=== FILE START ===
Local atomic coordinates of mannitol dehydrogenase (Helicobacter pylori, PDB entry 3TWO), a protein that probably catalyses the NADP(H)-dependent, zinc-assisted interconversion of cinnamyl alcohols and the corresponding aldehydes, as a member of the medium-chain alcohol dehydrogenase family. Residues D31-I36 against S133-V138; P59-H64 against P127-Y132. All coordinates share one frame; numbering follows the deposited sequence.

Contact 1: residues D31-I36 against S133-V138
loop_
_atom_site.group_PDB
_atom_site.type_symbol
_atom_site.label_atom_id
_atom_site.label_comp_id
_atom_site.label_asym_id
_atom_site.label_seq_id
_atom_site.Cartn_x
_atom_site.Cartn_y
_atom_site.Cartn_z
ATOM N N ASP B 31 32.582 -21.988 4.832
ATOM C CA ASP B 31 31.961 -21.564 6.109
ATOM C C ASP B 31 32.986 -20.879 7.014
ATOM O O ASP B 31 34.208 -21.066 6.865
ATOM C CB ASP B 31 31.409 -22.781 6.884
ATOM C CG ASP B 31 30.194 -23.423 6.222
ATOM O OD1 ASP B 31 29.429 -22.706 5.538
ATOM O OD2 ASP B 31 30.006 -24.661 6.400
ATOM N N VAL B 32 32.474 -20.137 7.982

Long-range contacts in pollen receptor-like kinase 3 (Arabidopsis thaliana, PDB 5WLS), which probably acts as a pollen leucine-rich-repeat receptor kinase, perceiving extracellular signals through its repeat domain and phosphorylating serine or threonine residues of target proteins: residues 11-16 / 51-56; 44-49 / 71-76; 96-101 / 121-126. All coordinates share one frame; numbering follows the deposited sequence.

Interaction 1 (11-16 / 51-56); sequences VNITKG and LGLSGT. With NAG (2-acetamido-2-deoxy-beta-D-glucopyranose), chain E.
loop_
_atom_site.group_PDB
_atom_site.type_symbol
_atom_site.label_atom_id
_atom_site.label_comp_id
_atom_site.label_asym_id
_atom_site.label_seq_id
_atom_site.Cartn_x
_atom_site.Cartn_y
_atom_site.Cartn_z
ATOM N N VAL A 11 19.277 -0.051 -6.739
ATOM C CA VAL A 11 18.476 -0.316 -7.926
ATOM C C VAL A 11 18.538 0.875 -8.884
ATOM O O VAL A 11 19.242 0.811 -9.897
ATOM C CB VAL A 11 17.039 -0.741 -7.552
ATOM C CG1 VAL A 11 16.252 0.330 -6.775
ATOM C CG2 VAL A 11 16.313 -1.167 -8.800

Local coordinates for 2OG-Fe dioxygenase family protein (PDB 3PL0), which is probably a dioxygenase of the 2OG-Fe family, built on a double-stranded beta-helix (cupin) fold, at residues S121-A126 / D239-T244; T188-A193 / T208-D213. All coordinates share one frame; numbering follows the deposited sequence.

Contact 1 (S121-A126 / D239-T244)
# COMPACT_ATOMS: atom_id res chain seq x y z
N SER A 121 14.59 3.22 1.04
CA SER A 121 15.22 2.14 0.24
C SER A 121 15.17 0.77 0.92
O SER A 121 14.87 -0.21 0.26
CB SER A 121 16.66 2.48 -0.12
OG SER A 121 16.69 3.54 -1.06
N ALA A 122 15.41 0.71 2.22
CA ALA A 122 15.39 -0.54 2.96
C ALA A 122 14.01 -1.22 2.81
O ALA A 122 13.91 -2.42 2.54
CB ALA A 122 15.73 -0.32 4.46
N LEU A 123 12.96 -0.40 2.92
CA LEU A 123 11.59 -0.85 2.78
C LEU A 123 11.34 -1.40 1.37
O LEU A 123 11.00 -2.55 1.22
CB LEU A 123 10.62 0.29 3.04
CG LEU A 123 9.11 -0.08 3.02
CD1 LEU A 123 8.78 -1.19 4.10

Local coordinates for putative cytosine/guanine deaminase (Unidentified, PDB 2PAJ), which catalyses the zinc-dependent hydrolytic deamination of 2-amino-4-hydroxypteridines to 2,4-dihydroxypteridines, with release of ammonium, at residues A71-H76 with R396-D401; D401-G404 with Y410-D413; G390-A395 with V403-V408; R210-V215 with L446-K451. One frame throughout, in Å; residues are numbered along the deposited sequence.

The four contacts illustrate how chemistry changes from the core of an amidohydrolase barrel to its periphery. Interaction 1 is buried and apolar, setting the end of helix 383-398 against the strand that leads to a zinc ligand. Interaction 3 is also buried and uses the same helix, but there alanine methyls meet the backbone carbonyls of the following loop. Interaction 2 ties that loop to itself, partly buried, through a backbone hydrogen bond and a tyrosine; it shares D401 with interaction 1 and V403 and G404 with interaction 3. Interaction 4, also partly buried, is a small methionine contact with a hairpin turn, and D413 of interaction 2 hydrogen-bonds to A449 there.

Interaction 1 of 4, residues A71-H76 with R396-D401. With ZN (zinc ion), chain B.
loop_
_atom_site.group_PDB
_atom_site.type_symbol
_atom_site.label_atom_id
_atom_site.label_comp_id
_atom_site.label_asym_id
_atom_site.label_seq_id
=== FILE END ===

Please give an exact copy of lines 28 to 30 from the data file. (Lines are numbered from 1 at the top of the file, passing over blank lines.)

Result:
_atom_site.label_comp_id
_atom_site.label_asym_id
_atom_site.label_seq_id